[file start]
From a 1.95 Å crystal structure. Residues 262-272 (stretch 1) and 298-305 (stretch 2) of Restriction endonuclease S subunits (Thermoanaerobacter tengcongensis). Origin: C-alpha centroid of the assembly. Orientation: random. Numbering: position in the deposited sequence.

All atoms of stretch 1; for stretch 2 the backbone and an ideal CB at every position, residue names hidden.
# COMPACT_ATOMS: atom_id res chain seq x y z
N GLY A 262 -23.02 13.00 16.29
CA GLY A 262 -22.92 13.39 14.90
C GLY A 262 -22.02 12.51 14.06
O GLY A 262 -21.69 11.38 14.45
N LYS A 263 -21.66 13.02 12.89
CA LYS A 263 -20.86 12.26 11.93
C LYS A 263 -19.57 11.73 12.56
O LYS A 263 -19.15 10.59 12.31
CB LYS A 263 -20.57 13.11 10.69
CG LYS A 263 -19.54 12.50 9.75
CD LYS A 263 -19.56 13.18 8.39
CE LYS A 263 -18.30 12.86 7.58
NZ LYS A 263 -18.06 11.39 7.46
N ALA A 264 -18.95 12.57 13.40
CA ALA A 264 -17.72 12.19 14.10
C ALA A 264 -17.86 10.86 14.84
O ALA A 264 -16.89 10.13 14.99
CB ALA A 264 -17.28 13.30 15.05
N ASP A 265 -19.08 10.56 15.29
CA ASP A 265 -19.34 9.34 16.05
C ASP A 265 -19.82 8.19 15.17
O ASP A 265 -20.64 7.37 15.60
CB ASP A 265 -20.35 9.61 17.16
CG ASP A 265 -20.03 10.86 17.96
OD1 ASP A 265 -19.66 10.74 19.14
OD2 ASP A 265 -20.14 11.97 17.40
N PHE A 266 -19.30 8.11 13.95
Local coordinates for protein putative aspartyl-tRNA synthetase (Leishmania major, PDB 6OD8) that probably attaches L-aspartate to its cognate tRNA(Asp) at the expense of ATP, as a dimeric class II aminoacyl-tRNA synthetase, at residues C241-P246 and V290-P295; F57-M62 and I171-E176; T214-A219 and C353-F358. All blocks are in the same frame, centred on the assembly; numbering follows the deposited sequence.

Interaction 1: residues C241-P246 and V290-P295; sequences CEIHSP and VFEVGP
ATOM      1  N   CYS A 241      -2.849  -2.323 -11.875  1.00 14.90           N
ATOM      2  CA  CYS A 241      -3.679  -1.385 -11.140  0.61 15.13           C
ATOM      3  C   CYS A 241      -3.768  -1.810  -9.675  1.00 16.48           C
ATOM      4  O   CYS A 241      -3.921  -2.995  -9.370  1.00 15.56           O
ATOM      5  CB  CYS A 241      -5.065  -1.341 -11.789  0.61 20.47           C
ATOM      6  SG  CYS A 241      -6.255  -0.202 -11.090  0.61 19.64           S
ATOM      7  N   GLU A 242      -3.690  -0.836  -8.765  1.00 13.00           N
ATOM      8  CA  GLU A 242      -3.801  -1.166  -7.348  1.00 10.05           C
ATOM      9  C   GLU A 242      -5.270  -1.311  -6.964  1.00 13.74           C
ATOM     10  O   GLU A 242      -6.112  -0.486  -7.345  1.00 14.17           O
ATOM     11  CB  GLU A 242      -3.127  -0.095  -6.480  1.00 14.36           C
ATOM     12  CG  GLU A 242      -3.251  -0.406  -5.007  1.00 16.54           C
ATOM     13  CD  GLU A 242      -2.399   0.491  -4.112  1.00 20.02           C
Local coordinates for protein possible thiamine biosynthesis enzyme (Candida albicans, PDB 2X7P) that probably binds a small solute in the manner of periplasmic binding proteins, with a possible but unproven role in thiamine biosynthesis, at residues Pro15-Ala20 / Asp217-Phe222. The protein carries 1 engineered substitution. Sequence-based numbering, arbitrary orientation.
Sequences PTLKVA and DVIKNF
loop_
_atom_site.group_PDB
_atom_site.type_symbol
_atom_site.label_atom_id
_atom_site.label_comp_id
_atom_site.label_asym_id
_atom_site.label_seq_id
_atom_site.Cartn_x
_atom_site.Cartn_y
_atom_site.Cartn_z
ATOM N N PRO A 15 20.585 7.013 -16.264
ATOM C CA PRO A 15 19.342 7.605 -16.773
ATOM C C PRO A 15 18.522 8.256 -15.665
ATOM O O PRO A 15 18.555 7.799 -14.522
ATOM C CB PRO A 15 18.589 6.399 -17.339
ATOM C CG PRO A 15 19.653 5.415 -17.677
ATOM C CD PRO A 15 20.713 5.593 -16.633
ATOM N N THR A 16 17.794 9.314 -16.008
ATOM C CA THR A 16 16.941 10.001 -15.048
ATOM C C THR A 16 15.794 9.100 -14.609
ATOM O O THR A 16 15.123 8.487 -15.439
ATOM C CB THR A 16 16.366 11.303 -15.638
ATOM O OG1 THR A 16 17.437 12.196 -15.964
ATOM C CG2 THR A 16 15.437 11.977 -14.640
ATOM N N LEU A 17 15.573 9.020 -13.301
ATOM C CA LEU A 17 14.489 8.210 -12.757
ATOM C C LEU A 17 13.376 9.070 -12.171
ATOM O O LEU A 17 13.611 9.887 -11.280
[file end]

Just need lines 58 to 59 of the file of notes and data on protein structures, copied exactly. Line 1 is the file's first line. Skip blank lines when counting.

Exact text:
ATOM N N PRO A 15 20.585 7.013 -16.264
ATOM C CA PRO A 15 19.342 7.605 -16.773